By Lois Hoffman
Here we are again in what I call the “sandwich month.” November usually lacks the color and charm of October in all its autumnal glory and it doesn’t have the crisp beauty of snow-laden December. It tends to be the in-between month. Even its holiday, Thanksgiving, quite often gets overlooked between the shenanigans of Halloween and the festivities of Christmas.
However, this year we may be seeing a change for the better, and rightfully so. Even though stores started to put out their Christmas decorations way before Halloween like they always do, I noticed that Thanksgiving had a little more space on the shelves between Halloween and Christmas. There were even cartoons on Facebook that urged people to take a little more stock in November’s holiday. One particular one had a turkey pointing a finger at Santa saying, “December, Fat Boy, this month is for my holiday. Now hop in your sleigh and wait your turn!” I’m not sure I would be calling Santa “fat boy” this close to Christmas, but I do agree with the sentiment.
Thanksgiving is one holiday that merchants can’t really capitalize on and that means that its full colors come shining through. We are all so blessed, no matter what is going on in our lives. Yet, most of the time, we are in such a big hurry that we don’t take time to sit down, take stock and really acknowledge how blessed we are. Thanksgiving is one holiday that invites us to slow down, pause at least a half dozen things that control our lives and simply give thanks. For this reason, this holiday should never be short-changed.
I remember, when I was younger, families would sit around the Thanksgiving table and, one by one, tell what they were thankful for. What a nice tradition. By actually speaking it in front of loved ones, I think it makes you think about what there is to be thankful for long after the day has passed.
Like most everyone, I am so thankful for family, friends, and our good health. What could be more dear to the heart than those gifts. On the shirt tales of those three things, I am also thankful for faith, hope and love, and am so glad that family and friends possess these also.
But this year there is something more that has been a part of my life. I have learned a couple truths about myself that I am eternally thankful for. Simply put, first of all, I am thankful for me. This is a place in life that some people never get to. Let me explain.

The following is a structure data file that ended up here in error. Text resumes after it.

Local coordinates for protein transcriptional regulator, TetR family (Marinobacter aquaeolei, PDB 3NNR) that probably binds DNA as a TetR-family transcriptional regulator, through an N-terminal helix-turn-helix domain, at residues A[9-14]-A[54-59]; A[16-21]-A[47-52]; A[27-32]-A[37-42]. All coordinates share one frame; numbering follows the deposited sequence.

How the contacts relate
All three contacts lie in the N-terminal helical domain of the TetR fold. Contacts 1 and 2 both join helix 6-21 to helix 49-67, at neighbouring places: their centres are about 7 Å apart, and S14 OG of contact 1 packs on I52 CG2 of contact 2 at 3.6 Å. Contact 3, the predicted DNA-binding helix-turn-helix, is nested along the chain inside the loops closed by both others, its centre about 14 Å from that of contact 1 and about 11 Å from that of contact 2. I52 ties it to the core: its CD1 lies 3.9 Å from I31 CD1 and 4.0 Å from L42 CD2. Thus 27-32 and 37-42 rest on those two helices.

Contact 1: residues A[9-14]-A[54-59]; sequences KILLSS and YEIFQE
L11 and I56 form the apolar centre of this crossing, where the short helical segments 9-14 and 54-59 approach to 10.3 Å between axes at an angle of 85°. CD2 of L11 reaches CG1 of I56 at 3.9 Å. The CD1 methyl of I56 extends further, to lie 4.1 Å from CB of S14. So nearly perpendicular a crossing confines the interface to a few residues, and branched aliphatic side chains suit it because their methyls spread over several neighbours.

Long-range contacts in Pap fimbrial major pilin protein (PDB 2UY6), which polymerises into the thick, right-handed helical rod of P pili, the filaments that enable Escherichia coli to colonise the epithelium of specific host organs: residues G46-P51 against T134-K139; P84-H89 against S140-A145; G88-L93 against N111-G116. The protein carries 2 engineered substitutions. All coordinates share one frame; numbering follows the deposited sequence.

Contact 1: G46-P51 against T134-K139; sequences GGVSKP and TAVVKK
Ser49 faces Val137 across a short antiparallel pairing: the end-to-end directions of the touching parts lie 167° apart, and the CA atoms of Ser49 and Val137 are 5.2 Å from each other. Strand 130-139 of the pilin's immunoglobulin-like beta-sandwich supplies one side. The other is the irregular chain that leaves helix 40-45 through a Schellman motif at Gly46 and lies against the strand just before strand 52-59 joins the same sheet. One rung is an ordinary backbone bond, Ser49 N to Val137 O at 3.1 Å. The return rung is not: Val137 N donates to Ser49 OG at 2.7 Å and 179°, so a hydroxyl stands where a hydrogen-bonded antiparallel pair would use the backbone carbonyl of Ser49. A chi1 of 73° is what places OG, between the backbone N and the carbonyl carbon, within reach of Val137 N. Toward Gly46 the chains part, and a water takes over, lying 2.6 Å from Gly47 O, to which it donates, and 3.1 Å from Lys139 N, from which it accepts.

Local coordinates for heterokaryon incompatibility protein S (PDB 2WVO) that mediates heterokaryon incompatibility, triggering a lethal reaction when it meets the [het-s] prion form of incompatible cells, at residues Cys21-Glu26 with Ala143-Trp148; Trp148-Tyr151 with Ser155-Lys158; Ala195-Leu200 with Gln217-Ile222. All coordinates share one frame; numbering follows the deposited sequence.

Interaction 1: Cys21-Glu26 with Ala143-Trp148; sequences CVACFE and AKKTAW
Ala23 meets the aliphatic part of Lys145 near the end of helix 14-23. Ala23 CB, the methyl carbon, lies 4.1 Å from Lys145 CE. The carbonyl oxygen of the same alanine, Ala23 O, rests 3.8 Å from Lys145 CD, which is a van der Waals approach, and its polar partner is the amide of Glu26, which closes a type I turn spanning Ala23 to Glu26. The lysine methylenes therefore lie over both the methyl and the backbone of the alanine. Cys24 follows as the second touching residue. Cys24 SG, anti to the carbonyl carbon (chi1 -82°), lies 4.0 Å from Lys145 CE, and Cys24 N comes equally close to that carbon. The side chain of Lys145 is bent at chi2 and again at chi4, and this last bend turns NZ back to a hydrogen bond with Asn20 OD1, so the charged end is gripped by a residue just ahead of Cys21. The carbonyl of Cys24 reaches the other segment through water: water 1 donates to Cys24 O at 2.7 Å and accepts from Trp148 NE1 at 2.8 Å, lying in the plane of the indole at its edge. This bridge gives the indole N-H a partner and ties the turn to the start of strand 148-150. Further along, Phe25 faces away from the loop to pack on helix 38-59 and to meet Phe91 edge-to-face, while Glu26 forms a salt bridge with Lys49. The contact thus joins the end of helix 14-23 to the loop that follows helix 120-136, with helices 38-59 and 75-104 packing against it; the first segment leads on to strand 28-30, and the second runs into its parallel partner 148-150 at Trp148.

In any given day, in any hour and in any moment, there are so many things that influence our emotions and beliefs, especially in today’s world of social media. For most of us, Facebook, Twitter, Instagram, television, colleagues, family, friends and many more sources literally bombard us every day telling us what is going on and how we are supposed to react to those circumstances.
Have you noticed all the uplifting quotes and photos on Facebook lately. The intent is good, they want us to focus on the positive, seeing the good in things, being thankful for what we have. I get it. There is nothing wrong with that except we are social creatures and tend to “follow the crowd.” If we think that everyone around us has a certain opinion about something, then we feel compelled to have that same opinion. “Be happy, be glad, be sad!” It’s like something is wrong with us if we think differently from the crowd or if we even think at all for ourselves. Family and friends, even though most times it is not intentional, tend to influence the way we look at things, too. After all, if we care and love someone so much, then they must be right.
I have done this my whole life until recently. I have finally learned that it is OK to be me, whoever that is. My opinion is exactly that, my opinion. If it is different from yours, I am not sorry, I will not change it and I mean no disrespect. I am simply being me. For this realization I am so thankful. You cannot know true happiness until your words, your thoughts, and your opinions reflect the you that lives inside your skin. It is one of the toughest things to come to realize and I would hope that others can figure this out way earlier than I did. I like being me.
Secondly, I am also thankful for where I am in life, not only emotionally, but also physically. I have had the privilege to grow up in the country and continue to live in the country and, more specifically, on a farm. There is no other place that you can get down-to-earth and learn the grassroots values that simple, hard life on a farm instills in a person. Yes, there are many who are born in the city and migrate to the country life, but it is never quite the same as if it’s in your blood. I have been so blessed to spend my years in the rural lifestyle and hope that the rest of my days are spent here as well. The hard work and values learned here have shaped me into being me.
Perhaps it is because of all the chaos, violence and hatred in today’s world, but this year I do see a trend of more folks holding Thanksgiving up to be what it was meant to be, a day to count blessings of what is good in our lives. For this one day, we do not focus on what is bad. With all the tragedy in the news lately, life is not valued. We come into this world with nothing and we are promised nothing. Perhaps it is time for each of us, regardless of where we are and what is going on in our world, to see life for what it really is — a gift, a gift to be thankful for. Yes, I am simply — thankful.
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